Intermittent Fasting: Benefits from changing Gene Expression

Intermittent fasting (IF) seems to have taken the health and wellness industry by storm. However you define it, IF essentially means you don’t eat for a period of time (18 hours, a full day), and then you eat.

What is interesting about IF is that it can change the gene expression in different tissues in the body. Something as simple as ‘not eating’ can cause an upregulation of proteins associated with longevity.

This article digs into the recent research on intermittent fasting, focusing on how it changes gene expression.

What does science say about intermittent fasting?

It is easy to get caught up in the hype from the experiences people share regarding their new favorite diet or lifestyle hack. But the proof is in the pudding – or rather not eating the pudding? (I have no idea where that idiom comes from!)

The latest research on intermittent fasting shows several interesting things:

Intermittent fasting may improve metabolism, in part, by changing the gut microbiome.[ref] The microbes in your gut are so crucial to your overall health, and balancing out the good and not-so-good bugs can help with your overall metabolism.

IF also has decreased plasma insulin levels in a clinical trial.[ref] With so much of the population falling into the pre-diabetes category, this could be a great way for many to prevent diabetes.

Defining intermittent fasting:

There are many ways that researchers define intermittent fasting – from a 16-hour break in eating to a two-day-long fast. Additionally, there are ways to mimic the effects of fasting through restricting protein intake as well as benefits from time-restricted eating.

Here is a graphical overview (Creative Commons license) from a recent Frontiers in Genetics article.

 

All of these methods of restricting food intake can affect gene expression and metabolic health.

Intermittent fasting and gene expression:

Digging into the ‘why’ and ‘how’ for intermittent fasting shows it changes the expression of many different genes. Essentially, your cells respond to the lack of nutrients by turning on and off different genes.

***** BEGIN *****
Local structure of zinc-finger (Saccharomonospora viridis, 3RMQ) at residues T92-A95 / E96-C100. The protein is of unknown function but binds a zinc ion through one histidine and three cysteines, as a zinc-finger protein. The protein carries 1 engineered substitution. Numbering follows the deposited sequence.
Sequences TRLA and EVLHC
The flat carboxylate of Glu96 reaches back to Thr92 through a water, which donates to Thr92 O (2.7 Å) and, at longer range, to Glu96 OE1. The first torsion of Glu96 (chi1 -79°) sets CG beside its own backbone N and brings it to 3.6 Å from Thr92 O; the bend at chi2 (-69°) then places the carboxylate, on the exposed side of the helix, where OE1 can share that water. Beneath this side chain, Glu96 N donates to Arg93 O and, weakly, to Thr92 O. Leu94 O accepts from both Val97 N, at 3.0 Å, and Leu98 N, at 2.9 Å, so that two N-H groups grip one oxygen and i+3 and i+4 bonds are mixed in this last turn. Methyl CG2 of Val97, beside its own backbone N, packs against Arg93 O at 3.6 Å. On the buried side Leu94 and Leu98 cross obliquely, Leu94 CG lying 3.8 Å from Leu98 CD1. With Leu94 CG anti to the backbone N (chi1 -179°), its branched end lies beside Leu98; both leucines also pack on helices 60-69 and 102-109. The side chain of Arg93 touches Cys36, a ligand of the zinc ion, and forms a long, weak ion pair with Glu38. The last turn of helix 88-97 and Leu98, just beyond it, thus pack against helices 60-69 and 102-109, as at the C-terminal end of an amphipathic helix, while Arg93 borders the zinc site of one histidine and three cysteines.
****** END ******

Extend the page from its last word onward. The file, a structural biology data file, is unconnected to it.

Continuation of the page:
Why should you care about the changes in gene expression? Weight loss is one of the obvious effects of intermittent fasting. However, you may consider how the intervention affects specific biological pathways for your objectives.

Inflammation: A trial of intermittent fasting for four months in a mouse stroke model showed the expression of several inflammatory proteins (NLRP1, NLRP2, IL-1B, and IL-18) were decreased.[ref]

Longevity and health: The sirtuins are a family of genes acting as metabolic sensors of nutrient availability. Low levels of nutrients trigger specific SIRT genes to be expressed, which is linked to healthy longevity.[ref] (Read more about your SIRT gene variants)

Animal studies also show that decreasing calories and/or protein restriction will increase AMPK and decrease mTORC1, two proteins important for overall energy-sensing.[ref] Increasing AMPK is important for burning fat and making new mitochondria.[ref]

Brain health: Animal studies of intermittent fasting also show that BDNF (brain-derived neurotrophic factor) also increases.[ref] BDNF is essential for cognitive function, mood, and weight management. (Read more about your BDNF gene variants)

So what do human research studies show us about gene expression?

  • A three-week-long intermittent fasting clinical trial showed a slight increase (~3%) in SIRT3.[ref]
  • A fasting and refeeding trial of healthy adults showed that fasting decreased the NLRP3 inflammasome activation. Additionally, inflammatory gene expression for NF-κB, TNF, and IL1B was lower during fasting and higher after refeeding.[ref]
  • A clinical trial comparing fasting in obese vs. normal-weight participants found several differences between the two groups. For example, AMPK activity was reduced in lean individuals, but no change in obese people. Additionally, the shift to burning fat for fuel was blunted in people who were obese.[ref]
  • A clinical trial of early time-restricted eating (eating only between 8 am and 2 pm) showed SIRT1 gene expression was upregulated, as was the autophagy gene LC3A. Additionally, it increased BDNF expression in the evening.[ref]